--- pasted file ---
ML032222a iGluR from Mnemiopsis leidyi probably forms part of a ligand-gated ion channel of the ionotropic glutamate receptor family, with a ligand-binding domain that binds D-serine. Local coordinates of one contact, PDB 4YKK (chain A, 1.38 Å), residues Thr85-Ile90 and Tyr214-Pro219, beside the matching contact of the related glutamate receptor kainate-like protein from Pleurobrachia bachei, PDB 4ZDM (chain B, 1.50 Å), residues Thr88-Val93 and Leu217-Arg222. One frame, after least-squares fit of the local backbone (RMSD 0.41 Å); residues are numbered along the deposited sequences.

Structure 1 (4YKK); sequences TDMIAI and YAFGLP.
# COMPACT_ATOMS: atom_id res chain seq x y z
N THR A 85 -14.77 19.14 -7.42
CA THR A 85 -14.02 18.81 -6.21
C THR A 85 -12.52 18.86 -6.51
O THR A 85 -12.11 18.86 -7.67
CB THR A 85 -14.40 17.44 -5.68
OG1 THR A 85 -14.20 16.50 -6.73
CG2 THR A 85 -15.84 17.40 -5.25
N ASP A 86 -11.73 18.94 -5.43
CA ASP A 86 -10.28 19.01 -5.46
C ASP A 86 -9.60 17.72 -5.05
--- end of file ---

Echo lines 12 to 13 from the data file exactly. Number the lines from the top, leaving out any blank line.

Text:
CA ASP A 86 -10.28 19.01 -5.46
C ASP A 86 -9.60 17.72 -5.05